• Level six: critically evaluate arguments, assumptions, abstract concepts and data (that may be incomplete), to make judgements, and to frame appropriate questions to achieve a solution - or identify a range of solutions - to a problem [and] communicate information, ideas, problems and solutions to both specialist and non-specialist audiences.
  • Level seven: deal with complex issues both systematically and creatively, make sound judgements in the absence of complete data, and communicate their conclusions clearly to specialist and non-specialist audiences.

Students will need to be taught the meaning of these levels of achievement, provided with ample opportunities to explore ‘good’ examples, and possibly critique poorer examples, in order to develop their personal understanding of the expectations on them for academic expression.

Written English

The production of written English is an essential transferrable skill for all our students. In developing courses, teams need to consider how the development and assessment of English skills will be integrated into the curriculum. When we refer to written English skills we refer to students’ abilities to:
  • employ English to communicate information, ideas, problems and solutions to both specialist and non-specialist audiences.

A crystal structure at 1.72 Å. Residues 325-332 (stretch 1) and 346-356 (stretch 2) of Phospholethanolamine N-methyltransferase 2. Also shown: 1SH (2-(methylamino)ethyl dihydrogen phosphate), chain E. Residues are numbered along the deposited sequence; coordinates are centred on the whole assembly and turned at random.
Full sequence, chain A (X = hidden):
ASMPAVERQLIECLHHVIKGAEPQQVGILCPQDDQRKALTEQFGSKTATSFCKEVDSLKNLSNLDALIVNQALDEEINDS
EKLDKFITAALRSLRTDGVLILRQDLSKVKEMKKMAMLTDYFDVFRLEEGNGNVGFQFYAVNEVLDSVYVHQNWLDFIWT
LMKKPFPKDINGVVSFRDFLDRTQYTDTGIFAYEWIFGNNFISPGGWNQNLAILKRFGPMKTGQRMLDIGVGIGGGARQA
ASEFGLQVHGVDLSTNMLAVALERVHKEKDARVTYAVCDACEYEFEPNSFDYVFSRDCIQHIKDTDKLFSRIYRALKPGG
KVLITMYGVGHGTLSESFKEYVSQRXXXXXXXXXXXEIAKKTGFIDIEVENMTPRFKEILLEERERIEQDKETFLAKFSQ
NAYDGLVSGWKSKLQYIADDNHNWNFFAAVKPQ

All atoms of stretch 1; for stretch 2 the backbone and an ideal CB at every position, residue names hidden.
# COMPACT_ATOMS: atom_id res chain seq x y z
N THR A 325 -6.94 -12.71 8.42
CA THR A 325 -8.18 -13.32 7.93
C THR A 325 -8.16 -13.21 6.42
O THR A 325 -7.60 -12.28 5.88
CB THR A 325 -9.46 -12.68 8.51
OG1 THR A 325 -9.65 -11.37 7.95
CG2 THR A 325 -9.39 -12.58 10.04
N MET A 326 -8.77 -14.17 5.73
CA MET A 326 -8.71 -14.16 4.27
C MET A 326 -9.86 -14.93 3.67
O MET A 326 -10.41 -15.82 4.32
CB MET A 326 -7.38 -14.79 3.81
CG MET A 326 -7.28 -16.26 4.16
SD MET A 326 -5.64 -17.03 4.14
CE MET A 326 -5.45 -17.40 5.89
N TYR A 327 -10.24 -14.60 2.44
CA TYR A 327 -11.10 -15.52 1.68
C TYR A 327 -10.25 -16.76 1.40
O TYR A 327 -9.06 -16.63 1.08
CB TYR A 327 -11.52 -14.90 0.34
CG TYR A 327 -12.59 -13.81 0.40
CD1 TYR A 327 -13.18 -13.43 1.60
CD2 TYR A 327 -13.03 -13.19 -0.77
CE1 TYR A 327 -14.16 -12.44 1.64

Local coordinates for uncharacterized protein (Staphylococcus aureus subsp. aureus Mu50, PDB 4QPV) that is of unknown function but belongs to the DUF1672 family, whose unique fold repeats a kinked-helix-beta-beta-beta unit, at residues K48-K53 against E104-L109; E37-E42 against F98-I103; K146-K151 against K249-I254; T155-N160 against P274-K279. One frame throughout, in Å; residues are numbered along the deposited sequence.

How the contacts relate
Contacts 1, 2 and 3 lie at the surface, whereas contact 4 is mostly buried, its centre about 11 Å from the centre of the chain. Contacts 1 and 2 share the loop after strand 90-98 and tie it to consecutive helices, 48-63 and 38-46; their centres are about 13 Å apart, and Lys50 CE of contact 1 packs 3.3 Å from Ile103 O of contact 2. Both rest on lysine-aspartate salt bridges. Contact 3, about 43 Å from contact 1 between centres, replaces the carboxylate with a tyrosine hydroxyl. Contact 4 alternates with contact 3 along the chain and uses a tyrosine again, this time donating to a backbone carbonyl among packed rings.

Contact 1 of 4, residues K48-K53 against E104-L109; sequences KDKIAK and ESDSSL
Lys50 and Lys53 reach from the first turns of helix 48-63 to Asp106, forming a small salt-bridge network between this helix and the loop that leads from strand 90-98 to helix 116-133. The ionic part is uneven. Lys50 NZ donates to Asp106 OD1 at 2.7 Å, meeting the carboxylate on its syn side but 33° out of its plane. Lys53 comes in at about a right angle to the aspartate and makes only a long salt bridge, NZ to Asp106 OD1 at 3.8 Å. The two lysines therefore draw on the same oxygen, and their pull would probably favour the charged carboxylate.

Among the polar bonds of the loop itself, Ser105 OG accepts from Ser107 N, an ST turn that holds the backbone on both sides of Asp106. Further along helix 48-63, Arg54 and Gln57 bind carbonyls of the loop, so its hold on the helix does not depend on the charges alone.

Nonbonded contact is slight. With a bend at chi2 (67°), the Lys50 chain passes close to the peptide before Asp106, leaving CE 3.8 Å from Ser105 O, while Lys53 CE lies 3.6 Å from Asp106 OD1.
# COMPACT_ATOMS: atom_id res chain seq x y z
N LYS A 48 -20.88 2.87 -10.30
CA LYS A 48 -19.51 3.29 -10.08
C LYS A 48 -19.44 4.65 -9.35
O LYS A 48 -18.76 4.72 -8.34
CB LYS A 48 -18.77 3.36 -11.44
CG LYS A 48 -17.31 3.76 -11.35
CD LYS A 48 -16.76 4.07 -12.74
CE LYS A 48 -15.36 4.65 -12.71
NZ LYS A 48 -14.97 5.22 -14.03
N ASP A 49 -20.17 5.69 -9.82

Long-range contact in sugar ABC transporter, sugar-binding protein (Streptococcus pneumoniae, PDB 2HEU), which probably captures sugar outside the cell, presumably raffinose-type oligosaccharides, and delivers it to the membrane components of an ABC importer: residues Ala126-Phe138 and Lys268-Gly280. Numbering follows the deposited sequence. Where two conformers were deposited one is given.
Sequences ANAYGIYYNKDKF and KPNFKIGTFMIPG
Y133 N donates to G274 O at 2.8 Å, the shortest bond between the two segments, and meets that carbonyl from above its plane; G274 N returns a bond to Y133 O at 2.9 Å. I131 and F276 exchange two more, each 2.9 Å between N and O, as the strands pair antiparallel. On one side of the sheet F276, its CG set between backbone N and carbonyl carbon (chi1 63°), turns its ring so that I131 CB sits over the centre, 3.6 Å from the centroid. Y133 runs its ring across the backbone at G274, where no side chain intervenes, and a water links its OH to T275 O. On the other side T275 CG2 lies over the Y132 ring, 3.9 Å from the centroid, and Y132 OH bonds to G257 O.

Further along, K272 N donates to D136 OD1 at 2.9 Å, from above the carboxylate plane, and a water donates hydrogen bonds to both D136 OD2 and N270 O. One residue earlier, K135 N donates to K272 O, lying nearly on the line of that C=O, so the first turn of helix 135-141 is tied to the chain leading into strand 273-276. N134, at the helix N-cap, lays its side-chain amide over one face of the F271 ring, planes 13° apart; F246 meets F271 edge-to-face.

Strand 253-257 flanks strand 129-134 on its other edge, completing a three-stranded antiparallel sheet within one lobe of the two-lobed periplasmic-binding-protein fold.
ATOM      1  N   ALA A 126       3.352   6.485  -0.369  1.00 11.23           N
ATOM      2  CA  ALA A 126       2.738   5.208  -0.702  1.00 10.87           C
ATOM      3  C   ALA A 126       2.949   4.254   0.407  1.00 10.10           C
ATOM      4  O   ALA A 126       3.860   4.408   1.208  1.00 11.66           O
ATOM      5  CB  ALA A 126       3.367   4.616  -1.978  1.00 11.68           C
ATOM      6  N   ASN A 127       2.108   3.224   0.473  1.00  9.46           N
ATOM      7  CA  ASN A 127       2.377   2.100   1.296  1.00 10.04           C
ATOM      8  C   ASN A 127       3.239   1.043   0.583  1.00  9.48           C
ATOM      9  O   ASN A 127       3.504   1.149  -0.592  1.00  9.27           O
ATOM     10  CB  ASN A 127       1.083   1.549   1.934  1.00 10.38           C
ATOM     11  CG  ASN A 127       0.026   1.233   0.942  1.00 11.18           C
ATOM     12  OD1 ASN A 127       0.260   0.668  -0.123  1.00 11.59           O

• academic reading and comprehension.
  • effective understadning and application of subject specific terminology.
Fairness and Equity
Students embarking on a course with less well developed skills in the use of written English, such as those for whom English is not their first language, will not be disadvantaged in comparison to their peers whose written English skills are already well developed.

Numeracy Skills and Statistics

For some courses there will be a significant requirement for numerical proficiency and knowledge, for other courses there will be much less requirements for numerical proficiency within the curriculum. However, it is unlikely that any course will not need to require students to engage with numerical skills to some extent. Students should have opportunity to:
  • make sense of basic numerical figures, to comprehend concepts such as proportions expressed as percentages, trends and averages, and to interpret meaning from data reported using these concepts is usually an essential skill for research in any subject area.
  • develop critical skills in order to evaluate others' statistical presentations and results as is pertinent to the subject areas' literature. Most courses will also provide in-course content exploring basic statistical techniques and measures, and many will go much further in developing student expertise and practical experience in planning and applying statistics, and in using the results effectively.

Communication Skills